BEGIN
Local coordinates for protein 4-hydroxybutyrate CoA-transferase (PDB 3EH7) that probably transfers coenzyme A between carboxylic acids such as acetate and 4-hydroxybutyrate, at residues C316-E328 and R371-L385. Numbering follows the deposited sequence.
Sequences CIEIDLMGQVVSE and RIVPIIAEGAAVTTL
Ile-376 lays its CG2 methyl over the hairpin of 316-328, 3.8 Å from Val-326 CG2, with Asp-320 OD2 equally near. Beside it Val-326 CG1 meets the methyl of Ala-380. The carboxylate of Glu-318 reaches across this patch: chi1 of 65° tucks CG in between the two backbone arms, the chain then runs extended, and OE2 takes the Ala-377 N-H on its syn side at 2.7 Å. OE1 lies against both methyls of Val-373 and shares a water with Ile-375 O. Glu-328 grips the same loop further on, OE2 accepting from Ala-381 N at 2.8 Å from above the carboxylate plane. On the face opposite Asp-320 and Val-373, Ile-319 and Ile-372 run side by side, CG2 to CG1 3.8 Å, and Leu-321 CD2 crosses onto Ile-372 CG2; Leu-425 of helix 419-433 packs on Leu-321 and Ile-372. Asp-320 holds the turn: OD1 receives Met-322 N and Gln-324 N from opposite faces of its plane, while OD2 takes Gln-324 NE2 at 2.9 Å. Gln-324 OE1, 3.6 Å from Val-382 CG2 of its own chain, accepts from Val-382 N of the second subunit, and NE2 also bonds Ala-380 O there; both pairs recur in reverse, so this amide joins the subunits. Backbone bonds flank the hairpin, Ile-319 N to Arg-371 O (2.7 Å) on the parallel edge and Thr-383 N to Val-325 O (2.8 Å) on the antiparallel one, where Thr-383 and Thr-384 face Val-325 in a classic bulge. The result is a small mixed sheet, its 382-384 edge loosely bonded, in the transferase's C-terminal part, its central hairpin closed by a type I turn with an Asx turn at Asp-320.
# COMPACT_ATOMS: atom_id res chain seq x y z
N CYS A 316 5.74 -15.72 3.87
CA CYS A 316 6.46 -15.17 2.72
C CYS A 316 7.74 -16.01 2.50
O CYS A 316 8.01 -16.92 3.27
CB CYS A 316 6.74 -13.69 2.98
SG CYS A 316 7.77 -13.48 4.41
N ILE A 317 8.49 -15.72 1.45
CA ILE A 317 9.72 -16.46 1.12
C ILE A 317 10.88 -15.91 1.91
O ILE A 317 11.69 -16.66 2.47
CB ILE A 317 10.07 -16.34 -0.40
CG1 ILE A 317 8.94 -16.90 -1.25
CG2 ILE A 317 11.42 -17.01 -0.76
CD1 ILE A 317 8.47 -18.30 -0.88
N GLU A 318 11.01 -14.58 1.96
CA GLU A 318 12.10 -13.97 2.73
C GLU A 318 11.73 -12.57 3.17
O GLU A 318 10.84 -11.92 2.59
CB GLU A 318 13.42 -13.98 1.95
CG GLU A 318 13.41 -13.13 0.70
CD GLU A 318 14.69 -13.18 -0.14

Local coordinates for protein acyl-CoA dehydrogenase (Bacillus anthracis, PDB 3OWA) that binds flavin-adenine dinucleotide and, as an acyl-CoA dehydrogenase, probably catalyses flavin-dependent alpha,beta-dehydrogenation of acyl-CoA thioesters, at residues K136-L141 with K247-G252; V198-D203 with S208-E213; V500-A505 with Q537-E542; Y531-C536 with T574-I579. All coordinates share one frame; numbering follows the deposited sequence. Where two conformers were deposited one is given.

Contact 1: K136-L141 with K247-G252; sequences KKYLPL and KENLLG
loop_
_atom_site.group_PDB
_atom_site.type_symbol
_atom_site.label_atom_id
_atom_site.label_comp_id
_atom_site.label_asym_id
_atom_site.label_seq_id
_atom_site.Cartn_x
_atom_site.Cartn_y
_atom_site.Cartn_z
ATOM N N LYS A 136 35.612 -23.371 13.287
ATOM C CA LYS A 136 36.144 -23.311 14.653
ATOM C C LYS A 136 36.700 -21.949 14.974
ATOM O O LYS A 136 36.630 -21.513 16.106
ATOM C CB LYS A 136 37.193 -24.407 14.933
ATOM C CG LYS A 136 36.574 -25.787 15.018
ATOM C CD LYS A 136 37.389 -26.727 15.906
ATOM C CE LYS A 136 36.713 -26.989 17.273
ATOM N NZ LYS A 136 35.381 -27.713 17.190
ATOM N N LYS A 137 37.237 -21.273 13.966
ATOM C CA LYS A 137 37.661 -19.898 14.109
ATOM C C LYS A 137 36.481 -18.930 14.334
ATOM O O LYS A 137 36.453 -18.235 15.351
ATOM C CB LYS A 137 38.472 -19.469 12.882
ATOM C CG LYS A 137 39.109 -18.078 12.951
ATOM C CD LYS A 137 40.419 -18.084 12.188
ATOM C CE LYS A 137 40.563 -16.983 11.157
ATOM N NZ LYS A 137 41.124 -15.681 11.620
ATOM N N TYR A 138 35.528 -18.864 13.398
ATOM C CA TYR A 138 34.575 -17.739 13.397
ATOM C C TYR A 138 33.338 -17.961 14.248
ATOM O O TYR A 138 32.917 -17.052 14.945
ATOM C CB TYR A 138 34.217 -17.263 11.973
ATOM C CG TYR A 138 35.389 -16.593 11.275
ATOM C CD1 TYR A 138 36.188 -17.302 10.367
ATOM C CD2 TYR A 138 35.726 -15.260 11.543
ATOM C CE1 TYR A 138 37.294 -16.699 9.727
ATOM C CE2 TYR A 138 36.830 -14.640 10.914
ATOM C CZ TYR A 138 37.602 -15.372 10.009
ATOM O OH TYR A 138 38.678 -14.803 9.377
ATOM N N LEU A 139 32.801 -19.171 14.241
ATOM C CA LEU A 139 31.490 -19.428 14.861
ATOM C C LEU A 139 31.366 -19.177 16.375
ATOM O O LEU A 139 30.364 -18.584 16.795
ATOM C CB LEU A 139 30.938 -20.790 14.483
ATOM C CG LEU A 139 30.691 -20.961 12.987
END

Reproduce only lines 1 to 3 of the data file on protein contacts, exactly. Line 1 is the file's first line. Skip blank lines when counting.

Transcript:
Local coordinates for protein 4-hydroxybutyrate CoA-transferase (PDB 3EH7) that probably transfers coenzyme A between carboxylic acids such as acetate and 4-hydroxybutyrate, at residues C316-E328 and R371-L385. Numbering follows the deposited sequence.
Sequences CIEIDLMGQVVSE and RIVPIIAEGAAVTTL
Ile-376 lays its CG2 methyl over the hairpin of 316-328, 3.8 Å from Val-326 CG2, with Asp-320 OD2 equally near. Beside it Val-326 CG1 meets the methyl of Ala-380. The carboxylate of Glu-318 reaches across this patch: chi1 of 65° tucks CG in between the two backbone arms, the chain then runs extended, and OE2 takes the Ala-377 N-H on its syn side at 2.7 Å. OE1 lies against both methyls of Val-373 and shares a water with Ile-375 O. Glu-328 grips the same loop further on, OE2 accepting from Ala-381 N at 2.8 Å from above the carboxylate plane. On the face opposite Asp-320 and Val-373, Ile-319 and Ile-372 run side by side, CG2 to CG1 3.8 Å, and Leu-321 CD2 crosses onto Ile-372 CG2; Leu-425 of helix 419-433 packs on Leu-321 and Ile-372. Asp-320 holds the turn: OD1 receives Met-322 N and Gln-324 N from opposite faces of its plane, while OD2 takes Gln-324 NE2 at 2.9 Å. Gln-324 OE1, 3.6 Å from Val-382 CG2 of its own chain, accepts from Val-382 N of the second subunit, and NE2 also bonds Ala-380 O there; both pairs recur in reverse, so this amide joins the subunits. Backbone bonds flank the hairpin, Ile-319 N to Arg-371 O (2.7 Å) on the parallel edge and Thr-383 N to Val-325 O (2.8 Å) on the antiparallel one, where Thr-383 and Thr-384 face Val-325 in a classic bulge. The result is a small mixed sheet, its 382-384 edge loosely bonded, in the transferase's C-terminal part, its central hairpin closed by a type I turn with an Asx turn at Asp-320.